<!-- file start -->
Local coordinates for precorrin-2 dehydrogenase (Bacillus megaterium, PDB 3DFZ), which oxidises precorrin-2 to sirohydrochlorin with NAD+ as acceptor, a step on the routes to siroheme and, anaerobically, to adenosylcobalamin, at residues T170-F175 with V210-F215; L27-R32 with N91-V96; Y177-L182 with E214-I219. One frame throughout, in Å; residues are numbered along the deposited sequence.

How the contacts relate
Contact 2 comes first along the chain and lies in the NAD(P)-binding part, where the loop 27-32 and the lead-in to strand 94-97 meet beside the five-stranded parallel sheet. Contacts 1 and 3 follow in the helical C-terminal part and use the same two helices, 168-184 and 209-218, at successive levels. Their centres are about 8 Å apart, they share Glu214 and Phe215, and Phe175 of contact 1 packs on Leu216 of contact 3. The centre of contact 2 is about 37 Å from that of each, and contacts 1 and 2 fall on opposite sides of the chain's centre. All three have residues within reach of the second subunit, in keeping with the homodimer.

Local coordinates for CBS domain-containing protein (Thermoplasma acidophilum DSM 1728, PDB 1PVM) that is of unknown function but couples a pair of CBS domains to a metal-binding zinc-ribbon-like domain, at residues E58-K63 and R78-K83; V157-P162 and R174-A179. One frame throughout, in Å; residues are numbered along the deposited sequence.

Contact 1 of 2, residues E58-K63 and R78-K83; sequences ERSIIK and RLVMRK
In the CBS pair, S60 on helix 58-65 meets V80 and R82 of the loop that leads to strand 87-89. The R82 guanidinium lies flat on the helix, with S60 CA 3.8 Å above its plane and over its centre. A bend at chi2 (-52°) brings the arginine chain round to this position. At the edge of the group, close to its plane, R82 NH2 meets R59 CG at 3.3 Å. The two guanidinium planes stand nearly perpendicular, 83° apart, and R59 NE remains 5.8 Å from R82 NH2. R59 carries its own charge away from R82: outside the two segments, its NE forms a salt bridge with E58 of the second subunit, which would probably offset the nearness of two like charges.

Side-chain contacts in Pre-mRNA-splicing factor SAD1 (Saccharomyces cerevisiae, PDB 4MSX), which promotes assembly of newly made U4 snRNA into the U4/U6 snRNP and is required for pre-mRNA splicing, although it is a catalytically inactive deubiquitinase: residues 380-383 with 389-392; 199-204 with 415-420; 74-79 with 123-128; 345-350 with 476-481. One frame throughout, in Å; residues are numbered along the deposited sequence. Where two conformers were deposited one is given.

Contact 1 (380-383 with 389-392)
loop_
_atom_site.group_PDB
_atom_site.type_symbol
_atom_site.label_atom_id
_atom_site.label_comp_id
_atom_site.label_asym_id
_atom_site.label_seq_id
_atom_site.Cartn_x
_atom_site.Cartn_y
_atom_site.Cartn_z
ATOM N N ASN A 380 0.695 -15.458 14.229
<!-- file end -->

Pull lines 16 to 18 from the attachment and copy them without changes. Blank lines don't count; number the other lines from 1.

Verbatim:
_atom_site.Cartn_x
_atom_site.Cartn_y
_atom_site.Cartn_z